The Vikings had the lead and were driving downfield, Adrian Peterson seemingly unstoppable and escaping by inches to gain handfuls of yards...


Yet this Rob Ryan defense would find a way to finish the play and then regroup. The defense would bend, but never let up, even with Ryan often calling base schemes and three man rushes. As the defense took the field on 3rd and eight at the turn of the 2nd quarter, they managed to stop the play a yard short of the first down marker. Knowing a little something about fighting for every inch, Coach DeCamilis motivated his crew as the Vikings prepared to kick a field goal. And then the spark, a legal move to hurdle the line to block the kick...inches away from the "leverage penalty."


The way the defensive linemen are attacking the blockers, like an offensive line smashing the line low on a goal line run, and with Alan Ball assigned to zone protect instead of trying to block the kick (like counterpart Orlando Scandrick), this seems like a designed and practiced block attempt.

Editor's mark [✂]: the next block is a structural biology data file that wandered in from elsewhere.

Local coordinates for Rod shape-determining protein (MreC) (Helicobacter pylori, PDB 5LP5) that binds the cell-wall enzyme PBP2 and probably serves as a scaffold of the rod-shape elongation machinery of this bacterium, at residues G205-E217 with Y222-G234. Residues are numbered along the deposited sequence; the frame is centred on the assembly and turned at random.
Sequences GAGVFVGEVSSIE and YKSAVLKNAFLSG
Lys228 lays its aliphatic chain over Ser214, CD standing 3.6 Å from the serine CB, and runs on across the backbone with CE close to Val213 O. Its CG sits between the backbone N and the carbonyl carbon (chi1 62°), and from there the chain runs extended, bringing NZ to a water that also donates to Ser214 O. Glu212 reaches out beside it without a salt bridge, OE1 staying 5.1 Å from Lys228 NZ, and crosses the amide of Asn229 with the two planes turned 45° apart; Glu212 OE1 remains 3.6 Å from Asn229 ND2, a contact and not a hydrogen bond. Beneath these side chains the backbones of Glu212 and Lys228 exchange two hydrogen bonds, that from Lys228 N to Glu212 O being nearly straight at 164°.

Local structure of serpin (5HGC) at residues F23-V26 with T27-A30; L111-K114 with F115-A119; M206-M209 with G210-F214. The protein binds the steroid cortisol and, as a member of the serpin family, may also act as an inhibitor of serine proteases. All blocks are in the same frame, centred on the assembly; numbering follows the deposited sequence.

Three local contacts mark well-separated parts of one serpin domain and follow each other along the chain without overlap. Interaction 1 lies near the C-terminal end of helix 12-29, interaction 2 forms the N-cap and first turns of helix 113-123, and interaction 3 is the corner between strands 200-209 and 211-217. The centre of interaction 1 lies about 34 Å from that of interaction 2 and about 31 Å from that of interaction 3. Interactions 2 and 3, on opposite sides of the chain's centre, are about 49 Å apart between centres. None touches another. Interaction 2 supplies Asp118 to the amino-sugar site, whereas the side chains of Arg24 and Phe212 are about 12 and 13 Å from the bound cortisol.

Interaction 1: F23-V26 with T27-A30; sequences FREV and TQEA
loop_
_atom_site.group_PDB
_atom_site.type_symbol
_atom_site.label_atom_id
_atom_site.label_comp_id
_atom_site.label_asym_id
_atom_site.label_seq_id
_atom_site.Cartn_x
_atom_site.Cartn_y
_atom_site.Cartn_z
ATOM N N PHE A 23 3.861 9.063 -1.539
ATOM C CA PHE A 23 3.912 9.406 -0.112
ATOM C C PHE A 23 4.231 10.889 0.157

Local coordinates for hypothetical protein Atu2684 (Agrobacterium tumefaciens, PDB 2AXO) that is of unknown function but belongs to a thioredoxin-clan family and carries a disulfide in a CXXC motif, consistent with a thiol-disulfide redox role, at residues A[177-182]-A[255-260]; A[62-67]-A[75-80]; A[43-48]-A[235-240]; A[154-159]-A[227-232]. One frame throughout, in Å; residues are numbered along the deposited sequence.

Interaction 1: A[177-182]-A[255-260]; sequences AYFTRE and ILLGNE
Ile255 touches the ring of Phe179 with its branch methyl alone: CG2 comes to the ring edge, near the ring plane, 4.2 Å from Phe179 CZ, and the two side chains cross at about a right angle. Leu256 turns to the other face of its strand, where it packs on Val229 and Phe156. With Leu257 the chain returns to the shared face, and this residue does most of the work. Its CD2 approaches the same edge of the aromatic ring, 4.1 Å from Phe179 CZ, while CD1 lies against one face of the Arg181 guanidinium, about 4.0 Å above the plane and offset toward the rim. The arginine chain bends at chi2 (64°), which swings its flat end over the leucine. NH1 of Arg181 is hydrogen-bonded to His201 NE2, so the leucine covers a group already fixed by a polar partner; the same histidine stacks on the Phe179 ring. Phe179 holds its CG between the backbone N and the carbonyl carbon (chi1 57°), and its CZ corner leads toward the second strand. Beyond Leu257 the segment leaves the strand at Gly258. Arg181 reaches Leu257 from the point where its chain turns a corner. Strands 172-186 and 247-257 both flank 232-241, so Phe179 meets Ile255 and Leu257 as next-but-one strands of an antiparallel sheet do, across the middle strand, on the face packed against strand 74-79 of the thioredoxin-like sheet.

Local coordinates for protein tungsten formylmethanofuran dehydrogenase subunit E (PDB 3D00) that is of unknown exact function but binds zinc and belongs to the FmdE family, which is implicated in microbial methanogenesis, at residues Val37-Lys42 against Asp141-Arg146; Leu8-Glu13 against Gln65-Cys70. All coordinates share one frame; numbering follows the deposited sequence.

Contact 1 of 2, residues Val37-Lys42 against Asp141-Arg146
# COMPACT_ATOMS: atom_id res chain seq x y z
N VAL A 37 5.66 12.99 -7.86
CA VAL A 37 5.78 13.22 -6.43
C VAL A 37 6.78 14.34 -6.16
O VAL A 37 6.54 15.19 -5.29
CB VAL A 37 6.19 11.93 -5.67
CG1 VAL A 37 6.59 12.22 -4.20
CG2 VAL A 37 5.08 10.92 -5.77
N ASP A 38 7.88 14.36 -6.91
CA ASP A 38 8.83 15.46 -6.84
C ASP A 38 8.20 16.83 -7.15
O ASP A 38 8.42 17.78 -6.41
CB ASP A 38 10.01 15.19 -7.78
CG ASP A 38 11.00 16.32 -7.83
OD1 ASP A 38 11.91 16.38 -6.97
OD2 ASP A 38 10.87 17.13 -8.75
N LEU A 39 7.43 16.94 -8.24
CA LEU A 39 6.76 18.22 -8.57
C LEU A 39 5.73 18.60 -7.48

Even after the block, the ball bounces the Cowboys way as momentum swings and the Cowboys return it for a touchdown. The Cowboys continued to fight for every inch and began winning more of them as the game went on, never quitting though with their backs on the ropes in the 1st quarter, never relenting the lead for nearly 3 quarters until they left Minnesota with a victory.

The Vikings begin another drive, now down 10-7, and again move the ball down field. Adrian Peterson continues to use great interior line blocks and incredible vision, burst, and balance to gain chunks of yards, but never managing to break for a long touchdown. Donovan McNabb continues to avoid sacks by mere inches, but the Cowboys fight on, even when held (Jay Ratliff) or pushed in the back (Anthony Spencer).

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Still with few exotic blitz packages and no organized chaos, the defense gets pushed back into their own side of the field. But the Cowboys continue to fight for every inch as they try to make plays and keep the Vikings out of the red zone. The rewards were game changing.